Everyone knows that dogs love peanut butter. Since peanut butter is made from peanuts, most of us assume that peanuts are safe for dogs, too. The answer is not quite that simple, however.
When it comes to your dog's health, not all peanuts and peanut butters are created equal. Peanuts are loaded with protein, vitamin B-6, vitamin E, niacin, and healthy fats. This means that peanuts and peanut butter offer your dogs a protein-rich snack that they can't get enough of. There are, however, some risks associated with both peanuts and peanut butter.
What Types of Peanuts Are Safe for My Dog to Eat?
The best peanuts for dogs are not the delicious, salted kind that most people prefer. Dry-roasted (or raw), unsalted peanuts are the only peanuts that are actually safe for dogs to eat, although your dog will probably be fine if he manages to scoop up a salted peanut or two from the floor. However, salted peanuts contain more sodium than your dog needs and can be harmful to his health if ingested in large quantities, so it is best to avoid feeding salted peanuts to dogs. This is a reason why some owners prefer to make their own peanut butter. Homemade peanut butter allows owners to control the amount of oil and sodium that goes into the recipe, and it also eliminates the growing risk of xylitol poisoning.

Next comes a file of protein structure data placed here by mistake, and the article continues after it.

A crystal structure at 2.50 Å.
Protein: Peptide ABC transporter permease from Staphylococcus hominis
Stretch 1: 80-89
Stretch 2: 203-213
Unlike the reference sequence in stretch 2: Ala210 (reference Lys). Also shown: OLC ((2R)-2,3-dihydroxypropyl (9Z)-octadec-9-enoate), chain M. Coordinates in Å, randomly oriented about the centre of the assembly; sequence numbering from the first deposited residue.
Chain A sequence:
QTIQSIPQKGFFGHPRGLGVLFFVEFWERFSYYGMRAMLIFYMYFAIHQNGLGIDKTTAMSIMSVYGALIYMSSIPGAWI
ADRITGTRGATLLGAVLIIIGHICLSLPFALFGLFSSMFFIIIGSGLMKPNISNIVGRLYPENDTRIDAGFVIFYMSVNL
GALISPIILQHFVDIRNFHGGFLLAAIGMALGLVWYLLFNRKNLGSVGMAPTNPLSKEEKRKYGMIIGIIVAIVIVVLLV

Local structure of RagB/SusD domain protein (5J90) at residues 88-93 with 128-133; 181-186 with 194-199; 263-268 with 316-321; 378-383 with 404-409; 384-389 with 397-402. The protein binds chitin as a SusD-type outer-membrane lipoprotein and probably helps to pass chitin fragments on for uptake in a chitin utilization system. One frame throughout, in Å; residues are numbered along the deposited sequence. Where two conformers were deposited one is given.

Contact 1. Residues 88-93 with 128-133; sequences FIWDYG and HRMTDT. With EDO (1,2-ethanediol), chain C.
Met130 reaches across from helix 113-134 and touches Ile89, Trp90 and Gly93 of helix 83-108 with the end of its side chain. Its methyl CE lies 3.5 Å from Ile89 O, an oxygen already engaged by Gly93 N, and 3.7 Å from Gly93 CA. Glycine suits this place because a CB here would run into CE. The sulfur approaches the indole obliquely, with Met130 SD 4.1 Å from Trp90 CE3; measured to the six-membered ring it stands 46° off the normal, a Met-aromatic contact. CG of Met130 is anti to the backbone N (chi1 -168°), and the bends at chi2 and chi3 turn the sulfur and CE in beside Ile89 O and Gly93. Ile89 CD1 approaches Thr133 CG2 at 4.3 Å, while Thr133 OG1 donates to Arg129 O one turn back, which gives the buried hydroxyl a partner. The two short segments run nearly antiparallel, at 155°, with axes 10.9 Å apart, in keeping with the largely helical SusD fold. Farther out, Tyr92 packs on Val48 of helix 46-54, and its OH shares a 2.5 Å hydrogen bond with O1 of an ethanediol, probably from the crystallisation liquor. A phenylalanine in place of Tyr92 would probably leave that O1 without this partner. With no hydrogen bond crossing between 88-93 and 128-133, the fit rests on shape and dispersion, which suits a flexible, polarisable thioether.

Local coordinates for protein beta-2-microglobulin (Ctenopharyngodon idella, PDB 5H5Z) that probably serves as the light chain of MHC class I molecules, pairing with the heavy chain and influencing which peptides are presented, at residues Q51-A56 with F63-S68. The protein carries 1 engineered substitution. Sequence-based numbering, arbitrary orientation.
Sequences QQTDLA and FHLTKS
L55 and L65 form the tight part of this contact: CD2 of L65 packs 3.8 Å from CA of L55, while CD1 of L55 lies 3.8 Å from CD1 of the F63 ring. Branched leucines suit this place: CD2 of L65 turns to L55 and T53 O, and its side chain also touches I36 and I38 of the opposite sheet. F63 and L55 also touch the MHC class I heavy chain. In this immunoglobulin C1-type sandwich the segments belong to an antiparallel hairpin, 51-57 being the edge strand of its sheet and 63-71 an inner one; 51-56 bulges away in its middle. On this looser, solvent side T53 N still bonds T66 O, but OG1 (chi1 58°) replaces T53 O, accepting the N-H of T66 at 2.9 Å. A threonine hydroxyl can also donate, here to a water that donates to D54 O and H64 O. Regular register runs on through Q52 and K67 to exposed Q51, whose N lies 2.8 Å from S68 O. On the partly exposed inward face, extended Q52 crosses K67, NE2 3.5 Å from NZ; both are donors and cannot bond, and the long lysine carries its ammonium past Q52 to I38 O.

Peanuts also contain high levels of fat. This can cause digestive upset and even pancreatitis if your dog eats high-fat foods like peanuts on a regular basis or in large quantities.
How Many Peanuts Can My Dog Have?
When it comes to feeding peanuts, moderation is key. Limit your dog’s peanut intake to just a few peanuts, and do not feed peanuts as a treat every day. Honey-roasted peanuts and other flavored nuts are also unsafe for your dog, and make sure you remove the peanut shell as the fibrous material can pose a choking hazard, especially for small dogs.
For more information about human foods dogs can and can’t eat, check out this helpful article. If you're wondering about a specific fruit or veggie, check out another great article on fruits and vegetables that dogs can and can't eat.